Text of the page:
Garden Share Collective – October 2013
Welcome to this Spring Garden Share Collective update, October 2013.
Update on last months tasks:
You can read last month’s update here if you missed it.
The Dwarf Macadamia Tree finally arrived after a very long transit and many, many, many phone calls to the couriers. It seems to be ok (fingers crossed). It has been planted in a large pot at the end of one of the garden beds.
The raspberry that I ordered with the Macadamia arrived in good health and has planted next one that we already had. That one has also finally taken off and has produced numerous new canes. I had been beginning to wonder if we had some strange non-spreading variety! Fingers crossed we will have loads of fruit in a couple of months.
I was planning to commence working on the design for the new vegetable garden area I mentioned last month.
I was also to commence moving some of the plants to another area of the garden but neither of those things happened, maybe next month.
I also still have a small number of seedlings that are not large enough to plant in the ground just yet. They are still in the shed protected from the elements and bugs.
With the “babying” of the seedlings, new planting, plus school holidays we have been far too busy to work on the new section of the garden. I think Mr Fresh has some ideas on the structure so I will wait for his input and help before I get too immersed in doing anything with it. The boys and I visited my parents for a week of the school holidays – if you missed it you may like to take a look at my mum’s gorgeous garden here.
I have planted out the most seedlings into the garden beds plus some seeds such as corn and pumpkin. The full list of what I have put into the ground in the last couple of weeks is below.
- Borlotti Beans
We are being attacked by little Slaters at the moment so I have been placing plastic cups, or old seedling containers over all the little new plants. A few of the initial things I planted disappeared overnight… The plastic cups seem to have worked a treat so far (fingers crossed) nothing else has been lost. It also seems to have saved the first of my zucchini plants to go in. It does look a little sad though..
I get super excited about tomato plants. I love to grow my own and try new varieties. I happily eat them ever day when they are in season and love to preserve them, make sauce, passata, chutney and relish. You may think it is a little excessive for a backyard garden but I can tell you that they do not go to waste, not a single one!
This year my number of plants has crept higher than ever before. The varieties I have planted this year are:
- Beams Yellow Pear
- Black Russian
- Cherry Rosa
- Jaune Flamme
- Lemon Drop
- Mortgage Lifter
- Rouge de Marmande
- San Marzano
There are also a few plants that have self seeded from last year. I am not sure yet what they are. Last year my children removed all of my plant tags/labels so the varieties were unknown (except for those that were obvious such as the Tigerellas and Black Russians). This year the boys have been warned to NOT touch the tags. Do you have the same problem??
We have been harvesting lots of artichokes, peas and still more salad greens, broccoli and spinach. The kale is now at a stage where we can pick it regularly. I have also just planted more after (finally) discovering the joy of kale chips!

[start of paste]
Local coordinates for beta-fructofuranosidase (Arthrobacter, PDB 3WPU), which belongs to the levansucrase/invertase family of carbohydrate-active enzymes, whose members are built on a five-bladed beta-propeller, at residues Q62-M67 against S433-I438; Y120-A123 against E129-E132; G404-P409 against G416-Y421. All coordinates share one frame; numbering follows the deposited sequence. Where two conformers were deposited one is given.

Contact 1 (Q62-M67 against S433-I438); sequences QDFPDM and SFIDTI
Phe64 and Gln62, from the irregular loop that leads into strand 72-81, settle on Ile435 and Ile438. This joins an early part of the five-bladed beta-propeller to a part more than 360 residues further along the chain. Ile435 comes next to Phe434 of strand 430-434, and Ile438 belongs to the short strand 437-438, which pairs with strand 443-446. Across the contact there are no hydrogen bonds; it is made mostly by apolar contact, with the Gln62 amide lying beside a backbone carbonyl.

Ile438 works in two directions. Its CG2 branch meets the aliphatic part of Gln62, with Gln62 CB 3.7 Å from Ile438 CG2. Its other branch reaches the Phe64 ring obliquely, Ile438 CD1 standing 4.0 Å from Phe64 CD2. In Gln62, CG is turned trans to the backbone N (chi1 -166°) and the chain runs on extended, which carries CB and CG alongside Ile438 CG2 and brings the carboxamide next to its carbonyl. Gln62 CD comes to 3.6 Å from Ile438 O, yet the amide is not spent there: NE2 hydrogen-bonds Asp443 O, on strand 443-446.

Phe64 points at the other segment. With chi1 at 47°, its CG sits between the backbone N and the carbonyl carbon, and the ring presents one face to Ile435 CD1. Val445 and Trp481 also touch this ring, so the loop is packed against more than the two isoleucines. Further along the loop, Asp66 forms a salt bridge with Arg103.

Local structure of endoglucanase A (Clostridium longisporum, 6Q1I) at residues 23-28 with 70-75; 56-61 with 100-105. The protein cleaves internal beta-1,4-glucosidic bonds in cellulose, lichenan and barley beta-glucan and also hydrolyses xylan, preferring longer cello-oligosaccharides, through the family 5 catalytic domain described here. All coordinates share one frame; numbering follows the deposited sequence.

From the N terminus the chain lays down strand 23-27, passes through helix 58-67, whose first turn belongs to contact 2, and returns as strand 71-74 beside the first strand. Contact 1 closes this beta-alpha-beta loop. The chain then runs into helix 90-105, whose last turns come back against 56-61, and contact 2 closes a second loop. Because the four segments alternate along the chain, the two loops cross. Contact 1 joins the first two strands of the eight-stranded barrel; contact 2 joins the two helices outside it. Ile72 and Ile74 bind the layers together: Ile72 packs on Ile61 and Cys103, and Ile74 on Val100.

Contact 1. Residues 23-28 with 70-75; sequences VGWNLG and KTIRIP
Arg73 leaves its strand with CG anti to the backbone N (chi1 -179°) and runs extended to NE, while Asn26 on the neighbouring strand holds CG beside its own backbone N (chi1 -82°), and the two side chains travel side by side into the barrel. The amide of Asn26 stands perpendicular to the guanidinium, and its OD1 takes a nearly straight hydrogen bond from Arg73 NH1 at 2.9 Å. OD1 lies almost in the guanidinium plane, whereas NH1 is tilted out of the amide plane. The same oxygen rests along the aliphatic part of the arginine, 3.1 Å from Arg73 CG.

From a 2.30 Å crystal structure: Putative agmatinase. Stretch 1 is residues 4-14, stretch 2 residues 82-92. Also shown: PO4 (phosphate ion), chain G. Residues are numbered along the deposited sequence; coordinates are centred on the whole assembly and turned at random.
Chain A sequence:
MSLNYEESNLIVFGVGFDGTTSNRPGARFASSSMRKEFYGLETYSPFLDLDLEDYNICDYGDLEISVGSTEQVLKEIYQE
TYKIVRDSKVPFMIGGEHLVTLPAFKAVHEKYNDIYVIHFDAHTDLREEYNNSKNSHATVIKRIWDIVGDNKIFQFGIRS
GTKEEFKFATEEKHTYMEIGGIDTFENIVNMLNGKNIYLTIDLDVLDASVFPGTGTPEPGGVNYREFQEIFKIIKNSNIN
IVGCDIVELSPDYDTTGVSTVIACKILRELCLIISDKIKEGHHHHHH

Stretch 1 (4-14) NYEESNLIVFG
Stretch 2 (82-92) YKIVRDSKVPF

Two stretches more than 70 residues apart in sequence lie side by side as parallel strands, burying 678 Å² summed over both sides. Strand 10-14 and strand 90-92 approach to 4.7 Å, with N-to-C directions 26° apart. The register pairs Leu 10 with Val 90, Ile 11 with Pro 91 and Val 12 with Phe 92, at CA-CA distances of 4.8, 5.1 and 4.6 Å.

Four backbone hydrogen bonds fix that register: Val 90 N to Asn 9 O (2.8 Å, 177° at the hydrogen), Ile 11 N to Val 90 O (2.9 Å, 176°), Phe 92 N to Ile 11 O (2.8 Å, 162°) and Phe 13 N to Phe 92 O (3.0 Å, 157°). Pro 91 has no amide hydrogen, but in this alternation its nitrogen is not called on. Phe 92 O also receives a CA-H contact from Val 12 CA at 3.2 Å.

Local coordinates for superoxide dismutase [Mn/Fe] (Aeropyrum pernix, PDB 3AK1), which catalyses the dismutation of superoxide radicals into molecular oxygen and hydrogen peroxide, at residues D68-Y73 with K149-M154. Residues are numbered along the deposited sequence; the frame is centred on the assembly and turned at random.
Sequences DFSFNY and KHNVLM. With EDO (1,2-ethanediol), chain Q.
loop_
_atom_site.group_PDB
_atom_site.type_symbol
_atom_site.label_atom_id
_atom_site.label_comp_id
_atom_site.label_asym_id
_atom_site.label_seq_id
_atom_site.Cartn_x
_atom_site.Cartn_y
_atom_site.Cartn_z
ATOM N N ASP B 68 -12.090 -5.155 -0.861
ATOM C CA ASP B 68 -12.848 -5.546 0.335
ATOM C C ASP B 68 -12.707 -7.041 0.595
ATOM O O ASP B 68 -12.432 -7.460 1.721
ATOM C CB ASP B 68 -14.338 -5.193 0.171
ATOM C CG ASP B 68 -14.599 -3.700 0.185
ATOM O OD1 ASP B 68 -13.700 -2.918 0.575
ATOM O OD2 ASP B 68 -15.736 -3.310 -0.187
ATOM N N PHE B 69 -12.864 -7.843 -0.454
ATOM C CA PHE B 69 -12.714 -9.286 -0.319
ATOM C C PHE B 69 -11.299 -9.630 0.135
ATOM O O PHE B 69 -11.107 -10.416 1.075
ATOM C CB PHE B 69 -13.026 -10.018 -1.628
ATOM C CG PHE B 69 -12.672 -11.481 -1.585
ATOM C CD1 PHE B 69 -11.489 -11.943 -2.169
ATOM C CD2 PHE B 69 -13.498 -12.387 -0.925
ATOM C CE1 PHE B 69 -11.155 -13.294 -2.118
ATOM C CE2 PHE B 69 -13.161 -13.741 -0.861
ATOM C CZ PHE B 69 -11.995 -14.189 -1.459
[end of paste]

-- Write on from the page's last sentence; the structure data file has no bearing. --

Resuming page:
Much to the excitement of my 5 year old “Punky” we also picked a tub of carrots. Carrots are his favorite vegetable. He monitors their progress very closely. I have had no success with carrots in the raised beds but they do well in pots. My timing is a little out at the moment but my aim is to continuously raise seedlings to be harvested one pot after another.
To do in the garden this month:
- Continue to monitor the seedlings and plant them out in the garden.
- Weed areas between the garden beds
- Check the progress of the shallots – there seems to be a wide variation in the size that they are growing. I have massive ones with thick stalks and skinny little ones that have barely grown. This is my first season of growing them so I need to find out when to harvest them.
- Monitor (and destroy – organically of course) the Slaters
Bits and Pieces:
Take a look at the difference in these rhubarb plants. The first one is a plant I picked up at a large hardware store. The second image is of some crowns I collected from a local farmers market selling his rhubarb, and crowns, a few months ago. The entire plant from the hardware store could fit on one of the farmers leaves! An incredible difference. They both receive the same amount of sun, and the small one I have had for three months prior to the others so it has been fertilised one additional time.
The fruit trees and herbs are currently having a glorious growth spurt and I spy fruit developing on the blueberry and strawberry plants.
The leeks, garlic and onions are looking robust and lush. I have to keep reminding myself that there is still some time to wait until they will be ready to harvest.I am tempted to pull up a few onions as some of them are getting quite large.
I have not had to add any more dirt to mound around the stems of the leeks this month despite the fact that they have grown significantly. They seem to be filling out rather than up which I guess is the objective…
Now that the majority of my garden beds have been planted out with new season plants I am looking forward to watching them all grow and start to produce (if the Slaters don’t get to them…)
This post is part of the Garden Share Collective. Drop by some of the other lovely gardens to see what they are up to this month.
Do you like to plant a variety of the same vegetables or am I the only one a little obsessed with tomatoes?? It is safe to admit it here 😉
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